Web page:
THE GOOD NEWS: OFW REMITTANCES HIT $4 BILLION IN FIRST 6 MONTHS OF 2004
MANILA, August 15 , 2004 (from the Office of Press Secretary, Malacanang)) - Remittances from overseas Filipino workers (OFWs) reached $4 billion during the first six months of 2004, up by 2.6 percent from the $3.8 billion in the same period in 2003.
Bangko Sentral ng Pilipinas (BSP) data also showed that OFW remittances improved to $706 million in June, up by 19.41 percent from $591 million in the same month last year.
The total remittances in the six-month period reversed the year-on-year declines in April and May, the BSP said.
BSP officer-in-charge Amando Tetangco Jr., attributed the growth of dollar remittances in June, to the increase in the number of OFWs deployed in Kuwait, Saudi Arabia and the United Arab Emirates.
The Philippine Overseas Employment Administration (POEA), meanwhile, said the total number of Filipino workers abroad grew by 9.2 percent year-on-year to 501,713 in the first semester. Latest official estimates placed the number of OFWs worldwide at seven to eight million.
Tetangco said a factor in improving dollar inflows to the country is the local commercial banks’ move to establish new remittance centers abroad.
With the improved dollar inflows, the BSP is optimistic that remittances by yearend would reach $8.1 billion, or six percent higher than last year’s $7.6 billion.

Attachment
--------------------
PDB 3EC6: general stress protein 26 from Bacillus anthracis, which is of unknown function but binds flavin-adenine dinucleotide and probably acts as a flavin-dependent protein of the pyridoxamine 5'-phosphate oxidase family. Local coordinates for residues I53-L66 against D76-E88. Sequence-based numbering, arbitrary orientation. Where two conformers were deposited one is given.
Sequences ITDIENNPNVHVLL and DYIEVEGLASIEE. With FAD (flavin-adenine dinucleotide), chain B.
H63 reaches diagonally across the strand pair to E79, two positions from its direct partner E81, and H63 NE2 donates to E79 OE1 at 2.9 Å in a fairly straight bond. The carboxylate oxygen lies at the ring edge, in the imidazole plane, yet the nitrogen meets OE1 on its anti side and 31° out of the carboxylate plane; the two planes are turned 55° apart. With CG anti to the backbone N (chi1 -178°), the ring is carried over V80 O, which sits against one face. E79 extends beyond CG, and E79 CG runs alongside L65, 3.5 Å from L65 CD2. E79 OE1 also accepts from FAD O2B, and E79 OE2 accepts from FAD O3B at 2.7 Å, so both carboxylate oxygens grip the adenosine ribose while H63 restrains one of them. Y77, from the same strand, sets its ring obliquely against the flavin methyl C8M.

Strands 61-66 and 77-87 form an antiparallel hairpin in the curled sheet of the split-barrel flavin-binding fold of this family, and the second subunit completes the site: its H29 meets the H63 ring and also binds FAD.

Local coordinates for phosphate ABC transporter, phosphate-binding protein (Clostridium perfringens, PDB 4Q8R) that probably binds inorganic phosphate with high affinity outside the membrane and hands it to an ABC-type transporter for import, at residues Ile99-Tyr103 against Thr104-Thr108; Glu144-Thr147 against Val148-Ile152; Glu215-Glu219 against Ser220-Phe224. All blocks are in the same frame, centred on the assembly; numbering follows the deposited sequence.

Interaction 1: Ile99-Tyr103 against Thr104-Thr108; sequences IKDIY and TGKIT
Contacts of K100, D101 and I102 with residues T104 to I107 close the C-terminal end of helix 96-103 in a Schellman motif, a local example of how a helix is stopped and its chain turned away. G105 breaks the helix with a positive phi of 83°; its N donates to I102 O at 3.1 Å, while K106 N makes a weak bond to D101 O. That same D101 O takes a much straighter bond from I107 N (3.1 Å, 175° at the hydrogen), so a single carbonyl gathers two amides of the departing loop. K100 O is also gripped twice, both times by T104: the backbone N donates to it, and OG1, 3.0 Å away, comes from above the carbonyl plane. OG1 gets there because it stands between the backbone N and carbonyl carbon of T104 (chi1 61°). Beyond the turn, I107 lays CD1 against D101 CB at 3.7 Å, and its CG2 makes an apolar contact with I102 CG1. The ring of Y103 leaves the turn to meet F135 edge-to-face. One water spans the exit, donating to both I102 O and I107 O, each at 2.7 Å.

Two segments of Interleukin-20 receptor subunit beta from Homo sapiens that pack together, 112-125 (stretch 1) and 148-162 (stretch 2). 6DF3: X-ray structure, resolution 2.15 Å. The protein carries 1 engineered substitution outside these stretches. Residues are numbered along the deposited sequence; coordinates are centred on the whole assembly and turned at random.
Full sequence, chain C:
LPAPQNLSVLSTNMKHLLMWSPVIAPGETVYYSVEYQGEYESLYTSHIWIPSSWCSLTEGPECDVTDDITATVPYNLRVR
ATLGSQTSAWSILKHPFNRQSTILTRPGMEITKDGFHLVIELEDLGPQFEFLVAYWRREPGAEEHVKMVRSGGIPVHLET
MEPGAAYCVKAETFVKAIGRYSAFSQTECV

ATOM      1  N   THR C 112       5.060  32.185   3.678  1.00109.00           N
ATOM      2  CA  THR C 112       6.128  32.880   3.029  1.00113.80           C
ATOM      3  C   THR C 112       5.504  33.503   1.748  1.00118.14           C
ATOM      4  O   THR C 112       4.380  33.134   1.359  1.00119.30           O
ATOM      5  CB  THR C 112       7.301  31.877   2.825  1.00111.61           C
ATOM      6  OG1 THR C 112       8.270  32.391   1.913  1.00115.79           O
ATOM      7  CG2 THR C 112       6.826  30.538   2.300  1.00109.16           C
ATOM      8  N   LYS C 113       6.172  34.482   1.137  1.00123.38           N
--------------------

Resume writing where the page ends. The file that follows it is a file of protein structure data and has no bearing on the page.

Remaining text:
"The favorable first semester performance provides greater optimism that the projected six percent growth in remittances for 2004 can be met," Tetangco said.
Tetangco pointed out that the increased fund transfers from Hongkong, Saudi Arabia, Singapore, United Arab Emirates and the United States compensated for the decline in remittances from Japan and the United Kingdom.
Remittances for the January-June period came mostly from the US, Saudi Arabia, Hong Kong and Japan.
The number of OFWs has increased by almost 25 times over the past 30 years. The seven to eight million OFWs figure constitutes 25 percent of the country’s total labor force, and 10 percent of its population, respectively.
The OFWs’ remittances, which is equivalent to about one-fifth of the country’s total exports, also make up roughly 1/12th of the Gross National Product (GNP).
Remittances of OFWs have a multiplier effect in spurring economic growth in the country as beneficiaries invest the money in banks, real estate properties, and small and medium enterprises.
An increase in remittances could also prop up the peso, which remains undervalued because of rising oil prices as well as contribute to the recovery of the peso, Tetangco said.
Reported by: Sol Jose Vanzi
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